Blair ministry

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Blair ministry
90th, 91st, and 92nd ministries of the United Kingdom (since 1707)
1997–2007
Blair June 2007.jpg
Date formed 2 May 1997
Date dissolved 24 June 2007
People and organisations
Head of government Tony Blair
Deputy head of government John Prescott
Head of state Elizabeth II
Number of ministers 25 (in and attending cabinet)
Member party Labour Party
Opposition party Conservative Party
Opposition leader
History
Election(s)
Predecessor Major ministry
Successor Brown ministry

Tony Blair formed the Blair ministry in May 1997 after being invited by Queen Elizabeth II to form a new government following the resignation of the previous Prime Minister of the United Kingdom, John Major as a result of the Labour Party victory in the 1997 General Election. He would serve as the Prime Minister for three successive parliamentary terms until his resignation on 27 June 2007. His Cabinet was reshuffled for each new parliament along with a few minor changes during each term.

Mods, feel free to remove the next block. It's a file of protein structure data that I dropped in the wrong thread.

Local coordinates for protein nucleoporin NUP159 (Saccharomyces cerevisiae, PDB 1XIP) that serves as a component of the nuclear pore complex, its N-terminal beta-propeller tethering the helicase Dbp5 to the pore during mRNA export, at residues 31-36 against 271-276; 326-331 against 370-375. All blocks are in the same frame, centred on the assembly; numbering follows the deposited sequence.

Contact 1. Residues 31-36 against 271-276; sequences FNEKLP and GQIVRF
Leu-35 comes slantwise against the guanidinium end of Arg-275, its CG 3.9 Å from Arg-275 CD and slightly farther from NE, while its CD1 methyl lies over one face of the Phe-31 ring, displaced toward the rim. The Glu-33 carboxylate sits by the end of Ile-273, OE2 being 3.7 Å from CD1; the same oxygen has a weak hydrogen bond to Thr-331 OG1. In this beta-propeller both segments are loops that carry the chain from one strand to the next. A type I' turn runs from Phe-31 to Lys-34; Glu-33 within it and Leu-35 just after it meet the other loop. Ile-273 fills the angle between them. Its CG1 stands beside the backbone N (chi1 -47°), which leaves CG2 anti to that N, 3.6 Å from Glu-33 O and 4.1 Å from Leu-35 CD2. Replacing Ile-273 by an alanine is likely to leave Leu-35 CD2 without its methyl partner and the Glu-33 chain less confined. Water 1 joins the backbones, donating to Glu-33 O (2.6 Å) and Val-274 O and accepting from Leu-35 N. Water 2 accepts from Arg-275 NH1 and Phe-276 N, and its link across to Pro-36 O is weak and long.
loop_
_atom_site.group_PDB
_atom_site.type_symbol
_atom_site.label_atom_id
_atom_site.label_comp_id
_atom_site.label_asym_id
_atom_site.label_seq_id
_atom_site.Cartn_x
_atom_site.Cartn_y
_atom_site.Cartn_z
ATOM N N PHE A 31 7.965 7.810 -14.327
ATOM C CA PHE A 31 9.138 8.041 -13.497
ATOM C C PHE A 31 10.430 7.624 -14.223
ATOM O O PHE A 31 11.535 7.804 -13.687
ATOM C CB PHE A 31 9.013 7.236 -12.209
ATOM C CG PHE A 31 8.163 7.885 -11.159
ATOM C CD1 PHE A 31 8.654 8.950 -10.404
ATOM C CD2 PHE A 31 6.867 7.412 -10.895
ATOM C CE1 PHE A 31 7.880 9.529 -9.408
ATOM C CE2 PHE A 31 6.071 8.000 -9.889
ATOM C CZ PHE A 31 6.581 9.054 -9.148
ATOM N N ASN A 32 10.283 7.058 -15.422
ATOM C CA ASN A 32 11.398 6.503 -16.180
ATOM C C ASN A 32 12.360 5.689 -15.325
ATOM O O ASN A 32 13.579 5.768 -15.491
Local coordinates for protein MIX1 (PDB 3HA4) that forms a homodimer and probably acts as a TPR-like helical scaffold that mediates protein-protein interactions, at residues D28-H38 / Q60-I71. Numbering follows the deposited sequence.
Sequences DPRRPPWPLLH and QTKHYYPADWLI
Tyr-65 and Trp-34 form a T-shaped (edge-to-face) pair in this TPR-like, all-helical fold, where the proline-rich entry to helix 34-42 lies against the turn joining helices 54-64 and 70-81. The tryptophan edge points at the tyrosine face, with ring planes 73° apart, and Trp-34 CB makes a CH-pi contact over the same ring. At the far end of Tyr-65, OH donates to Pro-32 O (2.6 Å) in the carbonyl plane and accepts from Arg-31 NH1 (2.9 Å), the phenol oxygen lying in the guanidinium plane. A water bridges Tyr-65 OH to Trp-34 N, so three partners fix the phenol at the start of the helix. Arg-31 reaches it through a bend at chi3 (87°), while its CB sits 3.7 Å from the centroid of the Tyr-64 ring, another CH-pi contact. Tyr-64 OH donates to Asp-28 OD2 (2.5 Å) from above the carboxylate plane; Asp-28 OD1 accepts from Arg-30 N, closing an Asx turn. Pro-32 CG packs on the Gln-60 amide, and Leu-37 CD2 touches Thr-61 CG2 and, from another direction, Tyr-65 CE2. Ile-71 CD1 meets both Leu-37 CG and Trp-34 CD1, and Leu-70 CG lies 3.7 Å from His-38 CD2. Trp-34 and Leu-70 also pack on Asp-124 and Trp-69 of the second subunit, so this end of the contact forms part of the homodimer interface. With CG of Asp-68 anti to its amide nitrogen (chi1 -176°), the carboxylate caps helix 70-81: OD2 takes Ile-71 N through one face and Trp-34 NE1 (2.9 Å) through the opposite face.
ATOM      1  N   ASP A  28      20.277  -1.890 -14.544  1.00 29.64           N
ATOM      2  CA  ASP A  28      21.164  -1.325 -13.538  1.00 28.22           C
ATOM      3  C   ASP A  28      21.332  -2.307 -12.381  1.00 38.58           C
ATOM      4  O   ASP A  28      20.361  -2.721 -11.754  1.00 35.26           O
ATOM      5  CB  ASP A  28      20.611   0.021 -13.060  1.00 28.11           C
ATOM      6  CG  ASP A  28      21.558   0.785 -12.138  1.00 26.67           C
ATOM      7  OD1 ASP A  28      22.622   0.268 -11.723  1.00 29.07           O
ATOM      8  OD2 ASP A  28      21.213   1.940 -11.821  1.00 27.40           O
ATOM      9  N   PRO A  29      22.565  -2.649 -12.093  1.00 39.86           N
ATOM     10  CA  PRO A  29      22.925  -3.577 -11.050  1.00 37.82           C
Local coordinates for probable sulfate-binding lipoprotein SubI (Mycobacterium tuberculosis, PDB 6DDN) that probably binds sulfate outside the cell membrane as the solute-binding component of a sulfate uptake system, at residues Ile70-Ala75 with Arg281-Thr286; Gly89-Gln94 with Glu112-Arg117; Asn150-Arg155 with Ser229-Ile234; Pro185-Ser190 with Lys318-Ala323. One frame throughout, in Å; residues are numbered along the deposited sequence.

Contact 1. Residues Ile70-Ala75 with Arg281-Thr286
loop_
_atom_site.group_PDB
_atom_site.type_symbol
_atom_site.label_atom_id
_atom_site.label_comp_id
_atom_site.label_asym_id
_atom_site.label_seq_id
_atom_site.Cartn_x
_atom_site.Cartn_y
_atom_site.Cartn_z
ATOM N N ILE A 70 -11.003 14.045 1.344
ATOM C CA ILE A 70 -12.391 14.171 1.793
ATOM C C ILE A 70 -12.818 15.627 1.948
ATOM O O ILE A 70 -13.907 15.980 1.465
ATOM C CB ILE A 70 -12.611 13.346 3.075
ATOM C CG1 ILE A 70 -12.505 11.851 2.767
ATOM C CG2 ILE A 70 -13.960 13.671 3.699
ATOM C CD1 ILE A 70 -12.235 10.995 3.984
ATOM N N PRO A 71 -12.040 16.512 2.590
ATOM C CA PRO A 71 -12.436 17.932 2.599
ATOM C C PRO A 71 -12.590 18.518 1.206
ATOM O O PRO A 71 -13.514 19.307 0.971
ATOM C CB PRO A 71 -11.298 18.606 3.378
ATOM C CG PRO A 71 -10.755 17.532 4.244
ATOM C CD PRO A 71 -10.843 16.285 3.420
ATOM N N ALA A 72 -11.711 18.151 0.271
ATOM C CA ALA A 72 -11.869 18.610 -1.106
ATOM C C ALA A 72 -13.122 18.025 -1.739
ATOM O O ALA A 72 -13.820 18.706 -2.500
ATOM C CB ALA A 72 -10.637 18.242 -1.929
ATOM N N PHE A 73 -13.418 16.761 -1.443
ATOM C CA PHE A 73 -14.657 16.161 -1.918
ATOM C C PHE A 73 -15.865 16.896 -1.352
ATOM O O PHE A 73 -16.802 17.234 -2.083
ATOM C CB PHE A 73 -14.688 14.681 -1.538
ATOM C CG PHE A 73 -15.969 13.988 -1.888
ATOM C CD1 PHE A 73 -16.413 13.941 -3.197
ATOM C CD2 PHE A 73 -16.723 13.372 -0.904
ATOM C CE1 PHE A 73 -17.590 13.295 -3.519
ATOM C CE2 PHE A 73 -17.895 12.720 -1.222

Formation[edit]

After 18 years in opposition, Labour ousted the Tories in the May 1997 election with a 179-seat majority. The Prime Minister Tony Blair, who turned 44 just days after leading Labour to power, was the youngest Prime Minister of the 20th century.

Blair quickly wiped away memories of the troubled Labour governments led by Harold Wilson and James Callaghan as the economic recovery continued and unemployment continued to fall. While other developed countries, notably Japan, were hit by a financial crisis during Blair's first term in office, Britain's economy remained strong.